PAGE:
In my mind, TMC had to start working quickly and we were only going to get significant resources in March 2016 when the Regiments staff transferred. Ben and I felt that we were very much on the back foot. A position that we don’t like, so we started pushing for visibility into the human capital requirements from McKinsey so that we could fill it as soon as possible.

The smoke and mirrors first became apparent to me in December 2015 when I met the McKinsey team for the Generation workstream. They showed me the human capital organogram and there were no TMC resources represented. I questioned this and they were shocked – why was I trying to interfere? After escalating the concern to the McKinsey Directors, the team came back to me and said that they were happy to accept our support in providing experts on the team. They were referring to EGateway.

I was introduced to EGateway by Clive. EGateway was a specialist consulting company based in India and Dubai offering expert consulting services to coal fired power stations. Clive said that our “Boss’ had an interest in this company and that we would subcontract them. I questioned this because I had not even been given the opportunity to see if these skills existed in SA! Clive replied; "how do you expect to deliver if we don’t have people?"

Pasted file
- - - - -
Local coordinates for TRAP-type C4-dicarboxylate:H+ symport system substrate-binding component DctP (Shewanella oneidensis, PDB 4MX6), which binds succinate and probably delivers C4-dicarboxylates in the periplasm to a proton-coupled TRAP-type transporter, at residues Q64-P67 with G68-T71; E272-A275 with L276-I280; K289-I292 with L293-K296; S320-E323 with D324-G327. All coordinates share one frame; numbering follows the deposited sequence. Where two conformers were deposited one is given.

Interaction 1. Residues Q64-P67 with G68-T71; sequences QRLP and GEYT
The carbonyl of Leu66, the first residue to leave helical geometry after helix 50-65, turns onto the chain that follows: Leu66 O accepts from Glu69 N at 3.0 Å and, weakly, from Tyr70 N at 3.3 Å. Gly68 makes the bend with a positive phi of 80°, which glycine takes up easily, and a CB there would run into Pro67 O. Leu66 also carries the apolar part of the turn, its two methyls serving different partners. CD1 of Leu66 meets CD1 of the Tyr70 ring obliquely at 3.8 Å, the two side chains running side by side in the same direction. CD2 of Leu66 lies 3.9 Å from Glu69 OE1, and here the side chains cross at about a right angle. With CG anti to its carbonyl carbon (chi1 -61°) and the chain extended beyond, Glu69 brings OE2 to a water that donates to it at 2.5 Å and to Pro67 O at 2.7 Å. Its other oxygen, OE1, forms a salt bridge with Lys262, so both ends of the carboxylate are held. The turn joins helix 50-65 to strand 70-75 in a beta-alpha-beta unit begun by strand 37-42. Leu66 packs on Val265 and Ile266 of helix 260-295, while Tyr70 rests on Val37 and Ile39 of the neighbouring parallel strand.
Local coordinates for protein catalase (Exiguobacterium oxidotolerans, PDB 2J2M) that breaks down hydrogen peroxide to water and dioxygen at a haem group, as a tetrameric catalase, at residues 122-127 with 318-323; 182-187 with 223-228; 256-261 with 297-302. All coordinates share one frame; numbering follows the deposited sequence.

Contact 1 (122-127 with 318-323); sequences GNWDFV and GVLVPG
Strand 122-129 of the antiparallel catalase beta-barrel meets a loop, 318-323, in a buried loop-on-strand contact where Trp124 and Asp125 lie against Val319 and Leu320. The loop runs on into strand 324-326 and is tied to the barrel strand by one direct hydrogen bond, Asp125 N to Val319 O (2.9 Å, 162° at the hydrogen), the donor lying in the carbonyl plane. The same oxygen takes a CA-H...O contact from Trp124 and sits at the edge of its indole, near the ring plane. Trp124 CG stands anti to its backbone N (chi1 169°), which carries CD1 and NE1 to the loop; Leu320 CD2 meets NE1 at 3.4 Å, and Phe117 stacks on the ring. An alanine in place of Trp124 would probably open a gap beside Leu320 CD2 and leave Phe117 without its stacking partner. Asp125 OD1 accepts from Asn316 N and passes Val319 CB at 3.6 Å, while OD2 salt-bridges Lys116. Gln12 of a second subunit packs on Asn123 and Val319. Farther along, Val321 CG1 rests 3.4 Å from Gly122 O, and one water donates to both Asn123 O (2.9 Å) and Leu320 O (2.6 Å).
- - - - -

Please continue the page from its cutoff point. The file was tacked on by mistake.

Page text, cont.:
I pushed back on McKinsey saying how could a start-up management consulting company grow on the basis of experts that are not even South African? The only way that TMC could grow organically was if we started with a basis of generic roles and skills and only from that, start building teams of specialists. Besides, McKinsey weren’t even using local resources – the bulk of the generation team was from international McKinsey branches. The writing was forming on the wall – what I thought I was getting into was in fact smoke and mirrors.

I wouldn’t accept it!

Ben and I planned to make a difference in this country and we were fully committed to building this business. So, I did what I know best – I fought back!

The planned approach from the generation team was echoed in the remaining workstreams. The organograms for all the teams, except procurement, were filled with McKinsey resources and had no room for TMC resources. TMC was represented on the Procurement workstream by yet another preferred subcontractor of our ‘Boss’, namely Cutting Edge commerce.

By the time I joined TMC they were already doing work at Eskom and had a well established presence there. They had a relationship with the McKinsey team long before I joined. I was introduced to the directors of Cutting Edge in December 2015. One of the Directors was Santosh Choubey who would email me from a Sahara email address. Clearly there was an association with the Guptas…I thought?

The Eskom program had weekly leadership meetings which I was invited to attend. The second of these meetings was scheduled on the 25th January 2016 from 17h00 – 21h00. I attended this meeting with TCP CFO Tebogo Leballo. The agenda was influenced to accommodate a discussion around my concerns on resourcing and TMC’s inclusion on delivery of the work. When the meeting started, I noticed that my agenda item was tabled as the last point. By 20h45 and after the two McKinsey Directors had left, I was given the ‘floor’. I brought up my concern about resourcing and directly questioned McKinsey’s intent to assist in building TMC in becoming a standalone company. It was in this meeting that the McKinsey Principle pushed back and asked why do I care? We were going to get our money regardless of whether we do the work or not, he said.